Invalidating the self
The present study aimed to examine the association among self-compassion, childhood invalidating environment, and BPD symptoms in a sample of Singaporean undergraduate students.
Based on previous research, it was hypothesized that an invalidating childhood environment would be positively correlated with BPD symptomatology.
Linehan’s biosocial theory posits that parental invalidation during childhood plays a role in the development of borderline personality disorder symptoms later in life.
However, little research has examined components of the biosocial model in an Asian context, and variables that may influence the relationship between childhood invalidation and borderline symptoms.
While these findings provide some support for the biosocial model, none of the studies specifically assessed the construct of ] might imply a high level of invalidation experienced at the individual and/or collective level.
While the present study was not set up to provide direct comparison between cross-cultural samples, we aimed to provide a preliminary investigation of the association between childhood invalidation and BPD symptoms in the Singaporean context – a multicultural Asian society influenced by Confucius values as well as other Southeast Asian heritages such as Malay and Indian cultures [ Beyond the issue of cross-cultural applicability of the biosocial model, it is important to examine factors that may moderate the association between childhood invalidation and BPD symptomatology.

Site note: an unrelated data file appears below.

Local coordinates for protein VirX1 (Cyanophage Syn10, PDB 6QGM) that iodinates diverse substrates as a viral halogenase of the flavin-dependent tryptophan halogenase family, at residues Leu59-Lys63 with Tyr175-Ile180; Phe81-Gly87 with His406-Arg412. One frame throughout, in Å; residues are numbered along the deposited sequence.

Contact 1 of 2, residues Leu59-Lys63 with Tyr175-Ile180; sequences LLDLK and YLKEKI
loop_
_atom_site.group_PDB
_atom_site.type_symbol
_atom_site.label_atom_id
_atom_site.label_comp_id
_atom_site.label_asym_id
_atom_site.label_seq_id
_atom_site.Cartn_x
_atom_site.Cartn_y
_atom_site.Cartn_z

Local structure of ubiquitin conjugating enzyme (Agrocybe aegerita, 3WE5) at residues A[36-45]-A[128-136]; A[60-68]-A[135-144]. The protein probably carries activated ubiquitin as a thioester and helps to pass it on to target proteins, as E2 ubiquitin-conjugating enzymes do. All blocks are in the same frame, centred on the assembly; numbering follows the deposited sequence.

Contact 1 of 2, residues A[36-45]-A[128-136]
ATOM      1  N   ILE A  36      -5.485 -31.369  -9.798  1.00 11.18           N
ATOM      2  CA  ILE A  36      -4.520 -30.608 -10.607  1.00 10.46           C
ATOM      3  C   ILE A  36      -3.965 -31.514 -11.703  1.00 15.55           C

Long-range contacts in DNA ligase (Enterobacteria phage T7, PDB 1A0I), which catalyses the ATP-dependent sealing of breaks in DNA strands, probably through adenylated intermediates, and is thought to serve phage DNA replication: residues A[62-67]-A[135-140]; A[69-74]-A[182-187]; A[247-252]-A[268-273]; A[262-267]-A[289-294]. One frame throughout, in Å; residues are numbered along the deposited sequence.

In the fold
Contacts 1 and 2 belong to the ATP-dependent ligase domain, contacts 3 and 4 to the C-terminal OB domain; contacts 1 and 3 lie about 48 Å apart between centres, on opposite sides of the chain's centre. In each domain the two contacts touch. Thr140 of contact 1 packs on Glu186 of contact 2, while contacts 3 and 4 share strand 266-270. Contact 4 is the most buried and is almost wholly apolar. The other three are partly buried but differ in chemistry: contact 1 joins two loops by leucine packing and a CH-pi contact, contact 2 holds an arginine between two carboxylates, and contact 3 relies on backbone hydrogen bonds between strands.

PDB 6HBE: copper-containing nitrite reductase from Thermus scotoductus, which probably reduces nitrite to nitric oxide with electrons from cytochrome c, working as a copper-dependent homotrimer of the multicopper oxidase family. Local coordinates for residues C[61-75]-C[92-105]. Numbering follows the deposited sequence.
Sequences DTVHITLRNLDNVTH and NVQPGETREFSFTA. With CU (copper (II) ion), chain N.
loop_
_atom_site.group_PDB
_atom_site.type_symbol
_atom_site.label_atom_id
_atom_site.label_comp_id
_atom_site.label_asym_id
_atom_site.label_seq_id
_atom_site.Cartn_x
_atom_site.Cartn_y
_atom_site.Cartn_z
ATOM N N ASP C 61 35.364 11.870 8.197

Two hundred and ninety undergraduate students from a large Singaporean university were recruited and completed measures assessing childhood invalidation, self-compassion, and borderline personality disorder symptoms.
Analyses using multiple regression indicated that both childhood invalidation and self-compassion significantly predicted borderline personality disorder symptomatology.
To date, no study has yet examined whether trait self-compassion may moderate the relationship between childhood invalidation and BPD symptoms.
Results from moderation analyses indicated that relationship between childhood invalidation and borderline personality disorder symptomatology did not vary as a function of self-compassion.
This study provides evidence in support of aspects of the biosocial model in an Asian context, and demonstrates a strong association between self-compassion and borderline personality disorder symptoms, independent of one’s history of parental invalidation during childhood. Several symptoms of BPD include fear of abandonment, unstable and intense relationships characterized by fluctuations between idealization and devaluation of others, difficulty controlling anger, and chronic feelings of emptiness.
Several factors that have received research attention include affective dysfunction and social support.
In one study, affective dysfunction was found to moderate the association between emotional abuse and childhood BPD symptoms, with emotional abuse predicting BPD features only among children with high (versus low) affective dysfunction .